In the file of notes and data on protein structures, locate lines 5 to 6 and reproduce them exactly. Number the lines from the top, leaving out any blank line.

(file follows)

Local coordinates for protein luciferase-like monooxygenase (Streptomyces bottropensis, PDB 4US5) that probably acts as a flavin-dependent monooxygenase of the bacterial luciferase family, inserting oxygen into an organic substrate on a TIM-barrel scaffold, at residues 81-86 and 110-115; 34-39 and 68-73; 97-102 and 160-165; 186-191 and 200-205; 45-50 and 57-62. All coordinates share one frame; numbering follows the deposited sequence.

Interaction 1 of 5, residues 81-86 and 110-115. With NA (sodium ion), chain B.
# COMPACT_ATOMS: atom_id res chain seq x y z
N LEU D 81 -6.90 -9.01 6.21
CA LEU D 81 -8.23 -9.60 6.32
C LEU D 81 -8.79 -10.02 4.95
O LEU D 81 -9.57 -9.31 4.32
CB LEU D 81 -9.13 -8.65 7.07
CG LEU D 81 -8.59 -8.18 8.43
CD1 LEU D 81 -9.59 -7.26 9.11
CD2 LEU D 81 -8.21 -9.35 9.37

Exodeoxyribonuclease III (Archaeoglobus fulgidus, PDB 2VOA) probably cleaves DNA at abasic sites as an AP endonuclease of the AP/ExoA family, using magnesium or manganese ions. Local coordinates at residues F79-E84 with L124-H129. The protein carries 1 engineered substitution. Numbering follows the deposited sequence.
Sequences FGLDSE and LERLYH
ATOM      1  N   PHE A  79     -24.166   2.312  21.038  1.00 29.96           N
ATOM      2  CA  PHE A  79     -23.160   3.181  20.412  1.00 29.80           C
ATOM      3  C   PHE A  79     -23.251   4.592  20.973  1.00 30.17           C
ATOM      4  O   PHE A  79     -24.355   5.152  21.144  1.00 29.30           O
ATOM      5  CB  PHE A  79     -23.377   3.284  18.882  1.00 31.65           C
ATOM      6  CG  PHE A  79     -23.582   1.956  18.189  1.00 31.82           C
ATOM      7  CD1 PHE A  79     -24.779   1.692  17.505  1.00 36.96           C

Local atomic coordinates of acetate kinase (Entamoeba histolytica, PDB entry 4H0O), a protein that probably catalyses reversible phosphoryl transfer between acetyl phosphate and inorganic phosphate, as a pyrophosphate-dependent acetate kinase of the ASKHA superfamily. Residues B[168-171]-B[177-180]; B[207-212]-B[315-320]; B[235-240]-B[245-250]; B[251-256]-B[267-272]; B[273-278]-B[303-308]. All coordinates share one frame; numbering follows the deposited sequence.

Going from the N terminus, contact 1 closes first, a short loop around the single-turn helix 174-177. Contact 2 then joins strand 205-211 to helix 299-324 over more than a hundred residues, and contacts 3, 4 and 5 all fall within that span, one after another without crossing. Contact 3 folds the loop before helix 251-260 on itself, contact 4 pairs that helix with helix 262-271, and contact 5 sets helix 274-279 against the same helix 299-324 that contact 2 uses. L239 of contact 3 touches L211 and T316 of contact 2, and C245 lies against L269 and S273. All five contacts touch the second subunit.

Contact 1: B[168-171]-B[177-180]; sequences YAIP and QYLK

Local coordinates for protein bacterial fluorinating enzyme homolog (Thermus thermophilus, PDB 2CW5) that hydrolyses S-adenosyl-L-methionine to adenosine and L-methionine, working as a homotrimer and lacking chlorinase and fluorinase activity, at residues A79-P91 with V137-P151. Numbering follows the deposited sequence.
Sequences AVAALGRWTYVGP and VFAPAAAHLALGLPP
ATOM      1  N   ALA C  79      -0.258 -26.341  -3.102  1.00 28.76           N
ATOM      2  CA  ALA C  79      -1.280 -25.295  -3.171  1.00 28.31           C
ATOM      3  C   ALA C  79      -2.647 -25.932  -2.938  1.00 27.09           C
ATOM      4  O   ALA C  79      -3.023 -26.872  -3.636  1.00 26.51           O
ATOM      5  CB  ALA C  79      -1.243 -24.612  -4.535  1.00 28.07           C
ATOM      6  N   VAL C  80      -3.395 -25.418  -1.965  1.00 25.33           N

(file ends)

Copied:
CA LEU D 81 -8.23 -9.60 6.32
C LEU D 81 -8.79 -10.02 4.95